Jewish astrology isn’t like other astrology
I should throw in a couple of important tangential points here: The Kabbalists’ conception of astrology differs from other schools of astrological thought in critical ways. For one, Kabbalah recognizes that God, not the planets and stars, is in charge of the universe. In this system, the planets are mechanisms through which God exerts influence in the physical world. Also, Kabbalah teaches that although astrological forces influence our fate, they don’t determine our fate. Whatever future might be suggested by astrological elements, the Kabbalists teach, we can change our fate through prayer, charity and repentance.
It’s also important to note that in the applications we’ve talked about, synagogue floors and Torah binders, the signs of the zodiac were employed as decorations, like painted figures in illuminated Jewish manuscripts. Creating the symbols as objects of worship or as the focal point of meditation would not be permissible under Jewish law.
Here’s a list of the months of the Hebrew calendar with their associated astrological signs and symbols (h/t to my friend Rivka for sharing this list during one of her recent classes):
Nissan (the month of Passover): Aries, the lamb
Iyar: Taurus, the bull
Sivan (Shavuot): Gemini, the twins
Tammuz: Cancer, the crab
Av: Leo, the lion
Elul: Virgo, the virgin
Tishrei (Rosh Hashana and Yom Kippur): Libra, the scales
Cheshvan: Scorpio, the scorpion
Kislev (Beginning of Chanukah): Sagittarius, the archer
Tevet (End of Chanukah): Capricorn, the goat
Shvat: Aquarius, the water-bearer
Adar: Pisces, the fish
Each month’s symbol connects to Jewish calendar. For example, Tishrei’s symbol, the scales, reflects Yom Kippur’s theme of judgement. During Kislev, whose symbol is the archer, we celebrate Hanukkah and the Maccabees’ victory in retaking the Temple. Av is the month during which both Temples were destroyed, once by Babylon and once by Rome. Leo, the lion, represents these powerful forces.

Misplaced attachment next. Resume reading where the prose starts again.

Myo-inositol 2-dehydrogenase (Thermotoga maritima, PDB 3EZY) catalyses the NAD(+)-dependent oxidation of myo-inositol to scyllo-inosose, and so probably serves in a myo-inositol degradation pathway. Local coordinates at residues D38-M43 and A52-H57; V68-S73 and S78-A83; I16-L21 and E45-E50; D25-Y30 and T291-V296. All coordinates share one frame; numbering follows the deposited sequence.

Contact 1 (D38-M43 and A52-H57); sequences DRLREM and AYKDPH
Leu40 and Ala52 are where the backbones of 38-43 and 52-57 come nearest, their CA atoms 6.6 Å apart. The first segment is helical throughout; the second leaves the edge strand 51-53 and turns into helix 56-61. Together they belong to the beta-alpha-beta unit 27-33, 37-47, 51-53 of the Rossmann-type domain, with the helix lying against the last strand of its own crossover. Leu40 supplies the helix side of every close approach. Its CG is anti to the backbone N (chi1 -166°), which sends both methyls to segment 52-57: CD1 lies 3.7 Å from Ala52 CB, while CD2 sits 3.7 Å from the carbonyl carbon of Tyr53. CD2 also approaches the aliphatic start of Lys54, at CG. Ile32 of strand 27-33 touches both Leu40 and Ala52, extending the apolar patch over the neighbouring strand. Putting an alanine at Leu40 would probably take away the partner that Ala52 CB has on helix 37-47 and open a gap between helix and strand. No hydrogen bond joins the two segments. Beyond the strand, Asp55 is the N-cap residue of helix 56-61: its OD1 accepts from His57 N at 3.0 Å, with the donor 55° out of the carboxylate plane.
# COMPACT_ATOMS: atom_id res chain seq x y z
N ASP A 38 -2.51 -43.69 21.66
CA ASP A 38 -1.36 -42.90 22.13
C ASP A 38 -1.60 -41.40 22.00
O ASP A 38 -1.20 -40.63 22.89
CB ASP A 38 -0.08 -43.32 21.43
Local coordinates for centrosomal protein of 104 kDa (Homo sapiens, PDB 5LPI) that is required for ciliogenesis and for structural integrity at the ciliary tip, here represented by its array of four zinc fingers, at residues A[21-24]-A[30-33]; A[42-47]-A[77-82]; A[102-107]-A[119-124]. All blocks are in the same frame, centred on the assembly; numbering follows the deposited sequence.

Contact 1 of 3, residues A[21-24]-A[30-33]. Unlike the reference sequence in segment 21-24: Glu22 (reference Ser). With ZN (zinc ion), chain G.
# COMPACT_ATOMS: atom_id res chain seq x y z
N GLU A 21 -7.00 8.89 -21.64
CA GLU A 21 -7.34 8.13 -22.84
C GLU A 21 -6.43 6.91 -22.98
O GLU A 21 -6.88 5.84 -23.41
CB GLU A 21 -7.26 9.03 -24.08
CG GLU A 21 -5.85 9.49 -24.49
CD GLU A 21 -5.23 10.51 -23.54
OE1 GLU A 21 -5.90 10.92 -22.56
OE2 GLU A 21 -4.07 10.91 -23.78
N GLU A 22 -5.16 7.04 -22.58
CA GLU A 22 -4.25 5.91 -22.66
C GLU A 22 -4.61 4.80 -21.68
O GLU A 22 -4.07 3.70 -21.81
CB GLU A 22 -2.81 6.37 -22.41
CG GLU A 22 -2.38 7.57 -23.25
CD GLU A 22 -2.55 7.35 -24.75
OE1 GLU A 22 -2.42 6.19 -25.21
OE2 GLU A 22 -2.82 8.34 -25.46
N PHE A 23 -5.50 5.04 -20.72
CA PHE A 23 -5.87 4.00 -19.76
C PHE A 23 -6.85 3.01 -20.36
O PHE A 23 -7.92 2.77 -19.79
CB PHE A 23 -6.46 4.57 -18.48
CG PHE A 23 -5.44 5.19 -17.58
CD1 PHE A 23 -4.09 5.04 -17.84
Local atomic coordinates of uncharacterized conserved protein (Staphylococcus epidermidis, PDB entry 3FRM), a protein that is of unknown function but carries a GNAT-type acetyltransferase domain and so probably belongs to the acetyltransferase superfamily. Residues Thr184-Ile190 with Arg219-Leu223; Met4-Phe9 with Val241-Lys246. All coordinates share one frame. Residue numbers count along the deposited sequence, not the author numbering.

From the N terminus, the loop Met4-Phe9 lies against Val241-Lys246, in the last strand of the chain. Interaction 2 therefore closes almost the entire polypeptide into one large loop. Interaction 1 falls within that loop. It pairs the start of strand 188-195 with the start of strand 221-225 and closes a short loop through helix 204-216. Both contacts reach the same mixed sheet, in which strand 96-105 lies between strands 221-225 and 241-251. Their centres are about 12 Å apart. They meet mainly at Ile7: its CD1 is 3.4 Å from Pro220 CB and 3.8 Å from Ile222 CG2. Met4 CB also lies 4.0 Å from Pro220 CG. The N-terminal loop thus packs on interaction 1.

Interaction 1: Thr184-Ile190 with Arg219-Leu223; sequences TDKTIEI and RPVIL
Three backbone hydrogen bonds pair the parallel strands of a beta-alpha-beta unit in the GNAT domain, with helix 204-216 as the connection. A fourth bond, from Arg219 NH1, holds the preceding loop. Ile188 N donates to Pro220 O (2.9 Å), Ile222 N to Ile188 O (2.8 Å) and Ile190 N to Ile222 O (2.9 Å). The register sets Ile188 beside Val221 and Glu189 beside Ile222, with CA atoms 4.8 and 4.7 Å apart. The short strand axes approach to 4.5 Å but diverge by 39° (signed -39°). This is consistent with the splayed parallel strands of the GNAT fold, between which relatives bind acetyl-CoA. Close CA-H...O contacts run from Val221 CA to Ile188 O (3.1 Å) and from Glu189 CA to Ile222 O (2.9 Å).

Now, we often see some of these symbols as Jewish motifs when they have no association at all with the zodiac. The vast majority of lions depicted in Judaica, for example, do not represent the sign of Leo. Most represent the Israelite tribe of Judah, an association made by the Biblical patriarch Jacob as he blessed Judah and his other sons at the end of his life (Genesis 49:9).The fish, the astrological symbol for Pisces, has its own separate meaning as a Jewish symbol of good luck. In fact, fish are one of my favorite Jewish design motifs, so I’m going to make that the subject of one of my next posts.
Update: Here’s the post about fish as a Jewish symbol.
[Images: Mosaic floor in synagogue at Hammat Tiberias, by Praisethelorne via Wikimedia Commons | Detail of Torah binder sampler by Sew Jewish ]
Maria Bywater is the author of Sew Jewish: The 18 Projects You Need for Jewish Holidays, Weddings, Bar/Bat Mitzvah Celebrations, and Home. She teaches hands-on Judaica sewing workshops.